It adds that the University of California, Berkeley's Jill Banfield spotted the enigmatic DNA elements when analyzing mud samples for signs of viruses that infect archaea. Instead, she and her colleagues uncovered long, linear pieces of DNA that appeared to harbor a particular pattern. They further found additional examples of these extrachromosomal elements within sediment samples from Colorado and other spots in California. As they report in a preprint posted to BioRxiv, Banfield and her colleagues found that these Borg elements have accumulated genes from Methanoperedens, the methane-oxidizing archaeon they appear to be associated with, and may augment its methane oxidation.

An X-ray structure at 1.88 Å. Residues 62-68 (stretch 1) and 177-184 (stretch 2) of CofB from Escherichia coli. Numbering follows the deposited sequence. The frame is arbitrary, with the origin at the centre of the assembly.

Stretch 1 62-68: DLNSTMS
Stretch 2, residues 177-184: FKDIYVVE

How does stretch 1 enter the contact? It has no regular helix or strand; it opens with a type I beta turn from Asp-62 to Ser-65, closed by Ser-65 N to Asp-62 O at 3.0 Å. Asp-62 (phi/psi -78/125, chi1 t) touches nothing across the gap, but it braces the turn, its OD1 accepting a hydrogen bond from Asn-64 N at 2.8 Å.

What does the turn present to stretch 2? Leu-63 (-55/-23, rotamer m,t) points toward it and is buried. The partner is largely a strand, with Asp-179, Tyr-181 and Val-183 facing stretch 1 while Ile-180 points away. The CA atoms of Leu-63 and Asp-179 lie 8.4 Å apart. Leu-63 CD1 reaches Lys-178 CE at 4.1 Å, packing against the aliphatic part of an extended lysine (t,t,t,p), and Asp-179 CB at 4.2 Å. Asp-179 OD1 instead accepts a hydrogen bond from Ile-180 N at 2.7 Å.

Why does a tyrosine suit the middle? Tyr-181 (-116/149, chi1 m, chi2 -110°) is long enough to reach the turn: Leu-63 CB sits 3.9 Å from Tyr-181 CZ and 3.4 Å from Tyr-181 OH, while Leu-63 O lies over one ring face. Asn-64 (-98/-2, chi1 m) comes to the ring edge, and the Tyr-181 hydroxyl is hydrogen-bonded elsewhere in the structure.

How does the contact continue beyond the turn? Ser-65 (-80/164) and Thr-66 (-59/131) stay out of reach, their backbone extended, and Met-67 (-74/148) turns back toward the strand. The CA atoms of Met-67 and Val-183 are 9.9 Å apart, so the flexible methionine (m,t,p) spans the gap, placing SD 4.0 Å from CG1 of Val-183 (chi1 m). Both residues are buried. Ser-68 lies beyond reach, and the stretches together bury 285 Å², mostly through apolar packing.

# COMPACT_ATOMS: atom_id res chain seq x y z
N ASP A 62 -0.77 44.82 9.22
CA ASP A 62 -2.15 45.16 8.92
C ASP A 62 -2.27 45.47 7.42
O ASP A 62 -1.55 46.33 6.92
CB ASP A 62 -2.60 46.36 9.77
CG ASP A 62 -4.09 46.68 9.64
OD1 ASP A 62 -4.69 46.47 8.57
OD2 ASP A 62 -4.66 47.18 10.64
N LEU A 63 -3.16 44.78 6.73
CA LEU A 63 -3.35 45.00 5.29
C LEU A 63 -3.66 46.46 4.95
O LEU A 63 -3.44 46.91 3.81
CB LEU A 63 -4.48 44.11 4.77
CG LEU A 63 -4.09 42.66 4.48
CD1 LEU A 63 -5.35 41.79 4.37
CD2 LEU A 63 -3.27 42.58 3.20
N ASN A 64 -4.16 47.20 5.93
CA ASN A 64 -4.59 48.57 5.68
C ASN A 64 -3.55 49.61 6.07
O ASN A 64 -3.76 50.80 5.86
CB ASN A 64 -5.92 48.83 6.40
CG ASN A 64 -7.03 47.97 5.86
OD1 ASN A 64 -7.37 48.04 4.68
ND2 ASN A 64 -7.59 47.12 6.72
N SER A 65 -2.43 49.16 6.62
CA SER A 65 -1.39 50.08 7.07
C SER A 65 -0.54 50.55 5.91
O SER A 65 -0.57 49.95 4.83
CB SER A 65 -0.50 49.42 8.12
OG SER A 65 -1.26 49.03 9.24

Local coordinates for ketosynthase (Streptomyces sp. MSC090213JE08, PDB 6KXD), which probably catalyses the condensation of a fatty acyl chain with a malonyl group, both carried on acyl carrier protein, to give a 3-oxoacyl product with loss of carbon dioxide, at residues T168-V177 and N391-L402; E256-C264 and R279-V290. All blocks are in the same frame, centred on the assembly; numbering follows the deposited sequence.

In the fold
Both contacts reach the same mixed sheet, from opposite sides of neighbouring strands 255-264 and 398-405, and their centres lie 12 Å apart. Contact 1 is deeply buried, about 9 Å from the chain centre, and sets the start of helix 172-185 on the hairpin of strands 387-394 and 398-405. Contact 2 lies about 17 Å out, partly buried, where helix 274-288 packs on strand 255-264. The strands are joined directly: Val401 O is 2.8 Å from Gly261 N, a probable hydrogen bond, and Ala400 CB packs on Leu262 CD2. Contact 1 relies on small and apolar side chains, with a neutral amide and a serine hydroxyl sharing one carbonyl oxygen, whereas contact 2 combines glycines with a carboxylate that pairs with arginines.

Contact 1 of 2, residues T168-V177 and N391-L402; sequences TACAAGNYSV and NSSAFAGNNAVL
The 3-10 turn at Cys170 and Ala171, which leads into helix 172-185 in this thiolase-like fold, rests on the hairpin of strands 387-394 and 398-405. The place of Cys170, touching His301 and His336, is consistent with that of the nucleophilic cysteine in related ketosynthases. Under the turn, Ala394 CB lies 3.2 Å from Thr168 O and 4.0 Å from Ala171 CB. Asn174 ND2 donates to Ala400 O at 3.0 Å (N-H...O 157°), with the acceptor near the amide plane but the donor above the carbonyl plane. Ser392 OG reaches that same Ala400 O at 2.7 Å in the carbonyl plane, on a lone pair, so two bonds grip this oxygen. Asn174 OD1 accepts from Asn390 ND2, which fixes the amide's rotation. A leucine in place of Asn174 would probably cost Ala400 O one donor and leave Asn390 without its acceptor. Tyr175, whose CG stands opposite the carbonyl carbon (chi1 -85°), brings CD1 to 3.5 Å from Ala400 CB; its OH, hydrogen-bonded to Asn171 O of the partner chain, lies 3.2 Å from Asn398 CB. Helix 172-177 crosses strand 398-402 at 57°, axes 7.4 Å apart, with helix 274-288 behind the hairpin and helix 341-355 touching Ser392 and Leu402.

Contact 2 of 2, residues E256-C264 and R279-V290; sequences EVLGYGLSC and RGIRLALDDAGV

But what exactly the Borg are — the name was proposed by Banfield's son, according to Science — is unclear. "It is fascinating to ponder their possible evolutionary origins. Are they giant linear viruses or plasmids unlike anything previously reported? Alternatively, are they auxiliary chromosomes? Perhaps they were once a sibling Methanoperedens lineage that underwent gene loss and established a symbiotic association within Methanoperedens?" Banfield and her colleagues write in their preprint.